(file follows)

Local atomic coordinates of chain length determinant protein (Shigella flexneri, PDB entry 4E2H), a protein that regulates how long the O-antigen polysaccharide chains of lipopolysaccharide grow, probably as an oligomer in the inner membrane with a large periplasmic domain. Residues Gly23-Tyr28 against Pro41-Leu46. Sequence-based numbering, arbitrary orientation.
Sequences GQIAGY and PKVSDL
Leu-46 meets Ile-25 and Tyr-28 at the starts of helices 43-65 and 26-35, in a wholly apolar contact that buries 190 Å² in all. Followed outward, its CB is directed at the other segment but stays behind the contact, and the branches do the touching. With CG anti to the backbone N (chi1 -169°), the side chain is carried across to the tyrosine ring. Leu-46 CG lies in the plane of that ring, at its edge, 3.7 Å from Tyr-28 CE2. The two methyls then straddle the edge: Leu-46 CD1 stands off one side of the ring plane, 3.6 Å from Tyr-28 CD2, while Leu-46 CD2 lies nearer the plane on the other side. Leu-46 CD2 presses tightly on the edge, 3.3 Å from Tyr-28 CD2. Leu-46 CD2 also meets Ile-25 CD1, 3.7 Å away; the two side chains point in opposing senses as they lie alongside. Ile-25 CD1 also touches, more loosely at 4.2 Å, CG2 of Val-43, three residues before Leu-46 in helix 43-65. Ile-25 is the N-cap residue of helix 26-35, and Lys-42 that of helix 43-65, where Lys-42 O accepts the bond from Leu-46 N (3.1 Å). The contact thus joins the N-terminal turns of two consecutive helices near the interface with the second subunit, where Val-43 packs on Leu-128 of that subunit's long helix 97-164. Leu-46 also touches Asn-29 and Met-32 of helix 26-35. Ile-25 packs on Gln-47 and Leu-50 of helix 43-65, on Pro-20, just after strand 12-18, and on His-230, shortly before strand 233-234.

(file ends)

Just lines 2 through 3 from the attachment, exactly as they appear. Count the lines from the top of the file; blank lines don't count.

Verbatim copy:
Sequences GQIAGY and PKVSDL
Leu-46 meets Ile-25 and Tyr-28 at the starts of helices 43-65 and 26-35, in a wholly apolar contact that buries 190 Å² in all. Followed outward, its CB is directed at the other segment but stays behind the contact, and the branches do the touching. With CG anti to the backbone N (chi1 -169°), the side chain is carried across to the tyrosine ring. Leu-46 CG lies in the plane of that ring, at its edge, 3.7 Å from Tyr-28 CE2. The two methyls then straddle the edge: Leu-46 CD1 stands off one side of the ring plane, 3.6 Å from Tyr-28 CD2, while Leu-46 CD2 lies nearer the plane on the other side. Leu-46 CD2 presses tightly on the edge, 3.3 Å from Tyr-28 CD2. Leu-46 CD2 also meets Ile-25 CD1, 3.7 Å away; the two side chains point in opposing senses as they lie alongside. Ile-25 CD1 also touches, more loosely at 4.2 Å, CG2 of Val-43, three residues before Leu-46 in helix 43-65. Ile-25 is the N-cap residue of helix 26-35, and Lys-42 that of helix 43-65, where Lys-42 O accepts the bond from Leu-46 N (3.1 Å). The contact thus joins the N-terminal turns of two consecutive helices near the interface with the second subunit, where Val-43 packs on Leu-128 of that subunit's long helix 97-164. Leu-46 also touches Asn-29 and Met-32 of helix 26-35. Ile-25 packs on Gln-47 and Leu-50 of helix 43-65, on Pro-20, just after strand 12-18, and on His-230, shortly before strand 233-234.